Lecture 3. Culture, conflicts and dialogue
Lecture 3. Culture, conflicts and dialogue
Patience, tolerance, as well as acknowledging and accepting differences are of the essence for conflict resolution. The study of the characteristics of other cultures gives an understanding of the motivations of its members, their general and distinctive features, as well as means of opening dialogue. It reaffirms the words of Mahatma Gandhi who said: “No culture can live if it attempts to be exclusive.”

In periods of conflict and tension, art usually plays a secondary role, as people are focused on meeting basic living needs (they need food, a roof over their heads, medication and protection). Nevertheless, creation is a human inherent characteristic in both times of peace and in times weighed down by conflict. For instance, Pablo Picasso’s celebrated painting “Guernica” came as a response to the bombing of Guernica, the horrors of the Spanish revolution 1931-1939 and the Spanish Civil War.

After large-scale conflicts and catastrophes, cultural heritage becomes a powerful symbol and instrument for the rebuilding of society. For instance, the reconstruction of the Warsaw Old Town and bridge and its listing by UNESCO’s World Heritage Sites, became important symbolic acts of reconciliation and work with collective trauma following World War II.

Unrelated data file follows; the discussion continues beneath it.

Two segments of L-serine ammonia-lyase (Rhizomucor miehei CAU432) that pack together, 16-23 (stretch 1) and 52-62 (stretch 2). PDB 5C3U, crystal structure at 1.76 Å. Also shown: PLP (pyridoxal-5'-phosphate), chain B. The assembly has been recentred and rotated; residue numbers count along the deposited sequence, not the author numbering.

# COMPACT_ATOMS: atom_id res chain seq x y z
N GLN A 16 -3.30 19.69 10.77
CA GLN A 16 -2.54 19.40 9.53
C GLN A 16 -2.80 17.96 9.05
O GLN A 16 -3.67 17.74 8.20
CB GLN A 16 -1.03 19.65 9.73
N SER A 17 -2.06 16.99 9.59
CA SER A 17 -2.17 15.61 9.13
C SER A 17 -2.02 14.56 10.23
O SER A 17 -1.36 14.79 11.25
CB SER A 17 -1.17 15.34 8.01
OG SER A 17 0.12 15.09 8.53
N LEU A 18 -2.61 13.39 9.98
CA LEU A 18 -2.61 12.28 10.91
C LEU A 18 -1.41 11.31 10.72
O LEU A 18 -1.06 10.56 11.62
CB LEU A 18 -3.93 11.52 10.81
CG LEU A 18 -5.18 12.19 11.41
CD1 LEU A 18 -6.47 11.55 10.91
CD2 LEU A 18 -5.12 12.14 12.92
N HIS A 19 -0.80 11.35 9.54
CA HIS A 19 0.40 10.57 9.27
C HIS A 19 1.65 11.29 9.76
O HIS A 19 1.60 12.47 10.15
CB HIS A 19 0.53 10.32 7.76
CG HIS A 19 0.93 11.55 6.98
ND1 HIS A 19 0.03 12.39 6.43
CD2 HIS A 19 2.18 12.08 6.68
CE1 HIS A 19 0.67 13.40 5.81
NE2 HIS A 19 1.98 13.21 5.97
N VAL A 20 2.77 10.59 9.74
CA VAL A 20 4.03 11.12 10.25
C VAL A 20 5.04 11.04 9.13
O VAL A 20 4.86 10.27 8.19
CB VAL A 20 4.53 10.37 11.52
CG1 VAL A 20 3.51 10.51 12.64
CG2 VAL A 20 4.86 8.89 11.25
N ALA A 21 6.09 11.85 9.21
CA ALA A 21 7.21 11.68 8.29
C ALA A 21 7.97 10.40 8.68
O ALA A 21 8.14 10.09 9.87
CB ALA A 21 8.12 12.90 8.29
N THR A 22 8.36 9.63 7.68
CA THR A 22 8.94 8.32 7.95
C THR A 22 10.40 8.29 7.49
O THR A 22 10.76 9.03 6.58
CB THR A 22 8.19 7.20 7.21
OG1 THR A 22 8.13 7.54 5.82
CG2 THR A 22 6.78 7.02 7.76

The Edinburgh International Festival was launched with the same objective in 1947. Around 400,000 people attend the festival each year. In addition, it was the catalyst for several other events (the Edinburgh Festival Fringe arts festival, the Edinburgh International Film Festival, the Edinburgh International Book Festival) that give Scotland every year a rate of production increase of £261 million pounds and revenues of £82 million pounds as well as create around 5,000 jobs. Thus, culture opens international dialogue and is a component of creative economy. 

Music has also more than once contributed to the resolution of conflict and accepting cultural differences. During the cold war, mutual visits between the orchestras of the USA and those of the Soviet Union used to take place; in 1999, Daniel Barenboim with Edward Said founded the “West-Eastern Divan” orchestra of young Arab and Jewish musicians; in 2008, the New York Philharmonic performed in North Korea.

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